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Making Sense of Islam

Dark Kuk Nut Wood with Camel Bone Accent 7.7mm/.3"

Dark Kuk Nut Wood with Camel Bone Accent 7.7mm/.3"

Regular price $80.00 USD
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When to the sessions of sweet silent thought
I summon up remembrance of things past,
William Shakespeare Sonnet 30


Remembrance at its core is a tool to wake up certain aspects of our memory and it is important to understand what exactly memory is and how it works. When we come to know things or experience them, they leave imprints in both our conscious and subconscious minds. If what we come to know is significant, impactful, and transformative, it leaves a large imprint. If what we experience is insignificant and trivial, chances are it doesn’t leave much of an imprint at all. For example, you will always remember your first love, either for positive or negative reasons, but chances are you will not remember the person at the check-out counter the last time you went to the store. This process of remembering and forgetting is a mercy in disguise. Not remembering unimportant things allows our minds to retain what is critical and important, otherwise mental fatigue would settle in too soon and we wouldn’t be able to remember much of anything. Furthermore, when we recall our memory and subsequently repeat these memories, they become intermixed with us. In the introduction to his commentary on the famous Arabic dictionary al-Qamūs, Murtaḍa al-Zabīdī writes when a person remembers something frequently, it becomes a necessary part of their being, it overcomes their heart to the point that it is remembered and observed. These memories, then, are potential packets of power within us that need to be rediscovered, unearthed, and invoked. Finding our moments of “sweet silent thought” to unearth them is a critical part of the mindfulness journey.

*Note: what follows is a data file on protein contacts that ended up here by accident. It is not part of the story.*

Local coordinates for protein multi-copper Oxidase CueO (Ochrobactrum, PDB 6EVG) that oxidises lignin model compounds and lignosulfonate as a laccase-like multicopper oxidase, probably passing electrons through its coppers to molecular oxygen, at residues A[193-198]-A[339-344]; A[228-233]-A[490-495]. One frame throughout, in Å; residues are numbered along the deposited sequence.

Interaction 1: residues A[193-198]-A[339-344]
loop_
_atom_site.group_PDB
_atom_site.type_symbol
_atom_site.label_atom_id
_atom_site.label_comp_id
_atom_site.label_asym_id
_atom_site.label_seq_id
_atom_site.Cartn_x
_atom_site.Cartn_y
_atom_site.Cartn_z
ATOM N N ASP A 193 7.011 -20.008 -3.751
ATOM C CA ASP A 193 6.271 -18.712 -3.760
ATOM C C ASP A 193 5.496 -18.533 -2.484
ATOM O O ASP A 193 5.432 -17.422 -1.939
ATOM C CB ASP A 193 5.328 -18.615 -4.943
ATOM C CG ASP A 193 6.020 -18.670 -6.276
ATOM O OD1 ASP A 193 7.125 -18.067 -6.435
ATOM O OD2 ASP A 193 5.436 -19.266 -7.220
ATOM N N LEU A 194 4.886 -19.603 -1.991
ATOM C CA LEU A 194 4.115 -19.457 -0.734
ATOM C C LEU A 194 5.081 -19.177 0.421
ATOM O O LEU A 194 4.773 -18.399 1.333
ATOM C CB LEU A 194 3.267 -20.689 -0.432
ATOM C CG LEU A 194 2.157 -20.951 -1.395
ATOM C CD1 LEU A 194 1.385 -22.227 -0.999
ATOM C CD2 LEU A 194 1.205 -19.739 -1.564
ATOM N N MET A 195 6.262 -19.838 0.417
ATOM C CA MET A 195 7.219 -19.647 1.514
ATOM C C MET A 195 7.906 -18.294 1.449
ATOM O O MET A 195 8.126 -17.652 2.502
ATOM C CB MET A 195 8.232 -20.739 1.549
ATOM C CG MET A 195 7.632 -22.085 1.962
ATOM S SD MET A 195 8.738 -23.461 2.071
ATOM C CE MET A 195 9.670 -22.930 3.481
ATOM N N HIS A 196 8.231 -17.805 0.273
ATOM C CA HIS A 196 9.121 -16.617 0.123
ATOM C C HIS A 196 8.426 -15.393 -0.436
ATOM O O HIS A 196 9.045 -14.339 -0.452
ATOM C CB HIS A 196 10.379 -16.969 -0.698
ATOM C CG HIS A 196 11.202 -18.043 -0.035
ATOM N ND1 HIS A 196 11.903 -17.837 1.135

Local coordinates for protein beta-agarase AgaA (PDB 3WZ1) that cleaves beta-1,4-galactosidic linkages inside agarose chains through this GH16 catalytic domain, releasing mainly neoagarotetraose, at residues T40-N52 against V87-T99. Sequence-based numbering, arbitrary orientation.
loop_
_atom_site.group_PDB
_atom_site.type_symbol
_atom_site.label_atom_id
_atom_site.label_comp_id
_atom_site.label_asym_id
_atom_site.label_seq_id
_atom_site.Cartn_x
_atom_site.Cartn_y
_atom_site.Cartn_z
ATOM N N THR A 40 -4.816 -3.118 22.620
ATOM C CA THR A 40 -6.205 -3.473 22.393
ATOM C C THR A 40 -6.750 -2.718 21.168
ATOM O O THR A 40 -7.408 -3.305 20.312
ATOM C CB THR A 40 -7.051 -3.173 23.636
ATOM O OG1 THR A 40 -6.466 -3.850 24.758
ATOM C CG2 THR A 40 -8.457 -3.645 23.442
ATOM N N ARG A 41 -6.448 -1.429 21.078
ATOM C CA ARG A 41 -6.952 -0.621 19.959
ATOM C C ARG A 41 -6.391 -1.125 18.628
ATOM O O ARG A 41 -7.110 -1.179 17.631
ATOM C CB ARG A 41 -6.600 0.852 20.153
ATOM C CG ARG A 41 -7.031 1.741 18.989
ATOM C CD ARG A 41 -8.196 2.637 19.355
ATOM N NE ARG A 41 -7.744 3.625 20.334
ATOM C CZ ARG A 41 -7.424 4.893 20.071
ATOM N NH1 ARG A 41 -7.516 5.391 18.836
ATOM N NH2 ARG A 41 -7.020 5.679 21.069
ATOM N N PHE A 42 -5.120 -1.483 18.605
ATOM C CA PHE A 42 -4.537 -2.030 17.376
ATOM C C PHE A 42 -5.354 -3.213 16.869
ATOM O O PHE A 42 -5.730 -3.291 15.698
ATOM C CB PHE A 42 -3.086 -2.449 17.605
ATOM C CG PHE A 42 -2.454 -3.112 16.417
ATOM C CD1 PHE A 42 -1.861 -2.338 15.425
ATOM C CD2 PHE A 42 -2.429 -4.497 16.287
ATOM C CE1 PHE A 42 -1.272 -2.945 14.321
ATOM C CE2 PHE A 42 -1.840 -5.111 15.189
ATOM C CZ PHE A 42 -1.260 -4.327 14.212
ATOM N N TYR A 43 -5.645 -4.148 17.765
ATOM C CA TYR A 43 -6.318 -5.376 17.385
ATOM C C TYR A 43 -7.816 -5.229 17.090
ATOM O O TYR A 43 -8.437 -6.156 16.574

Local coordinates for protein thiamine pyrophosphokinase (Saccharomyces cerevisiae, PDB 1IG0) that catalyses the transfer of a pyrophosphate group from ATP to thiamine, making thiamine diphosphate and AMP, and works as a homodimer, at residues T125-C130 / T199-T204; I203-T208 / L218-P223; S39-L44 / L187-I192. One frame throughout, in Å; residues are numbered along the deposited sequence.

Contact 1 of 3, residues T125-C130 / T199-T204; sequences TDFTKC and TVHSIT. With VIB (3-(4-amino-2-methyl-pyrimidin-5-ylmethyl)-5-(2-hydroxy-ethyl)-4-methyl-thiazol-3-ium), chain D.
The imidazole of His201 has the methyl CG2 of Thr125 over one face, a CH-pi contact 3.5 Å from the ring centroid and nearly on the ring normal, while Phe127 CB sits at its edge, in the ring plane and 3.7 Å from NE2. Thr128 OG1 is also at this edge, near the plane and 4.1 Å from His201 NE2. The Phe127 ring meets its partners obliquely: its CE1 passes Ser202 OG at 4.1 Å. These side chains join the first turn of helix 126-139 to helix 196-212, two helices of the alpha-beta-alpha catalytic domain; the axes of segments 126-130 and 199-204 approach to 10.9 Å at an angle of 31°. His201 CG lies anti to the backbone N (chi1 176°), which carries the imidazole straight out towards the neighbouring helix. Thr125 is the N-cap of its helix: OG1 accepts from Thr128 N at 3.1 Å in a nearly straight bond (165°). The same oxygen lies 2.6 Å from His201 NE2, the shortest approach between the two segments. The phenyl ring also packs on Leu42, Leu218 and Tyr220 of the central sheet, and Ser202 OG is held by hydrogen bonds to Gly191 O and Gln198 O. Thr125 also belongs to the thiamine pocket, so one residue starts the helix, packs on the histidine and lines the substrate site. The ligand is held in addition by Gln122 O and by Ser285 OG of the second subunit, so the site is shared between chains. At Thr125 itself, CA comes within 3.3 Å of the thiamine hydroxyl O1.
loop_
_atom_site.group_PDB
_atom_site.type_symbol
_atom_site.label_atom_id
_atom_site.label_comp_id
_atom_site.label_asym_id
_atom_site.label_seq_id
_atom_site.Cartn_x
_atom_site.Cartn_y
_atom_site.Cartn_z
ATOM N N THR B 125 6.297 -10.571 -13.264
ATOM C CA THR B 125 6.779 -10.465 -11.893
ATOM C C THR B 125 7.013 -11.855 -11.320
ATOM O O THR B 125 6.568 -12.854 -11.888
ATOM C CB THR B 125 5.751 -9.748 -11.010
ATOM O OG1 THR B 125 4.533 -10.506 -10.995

To this effect the Quran declares, Indeed by the remembrance of God is the heart comforted (Quran 13:28) and Prophet Muhammad (God bless him and give him peace) said, everything has a polish, and the polish of the hearts is the remembrance of God.

            One of the greatest tools to help you develop a practice of remembrance (dhikr) are prayer beads. These 100 count beads are an Egyptian invention that allow you to count up to one million by using the three counters (two-ten bead counters, and one-one bead that can move around the entire 100 beads).

            These prayer beads are always a limited quantity as they are based on the harvest of current crops. They are also all handmade by Azhar students who help pay their way through school by providing these beads to others. In a way, there can’t be a more perfect and ethically traceable product.

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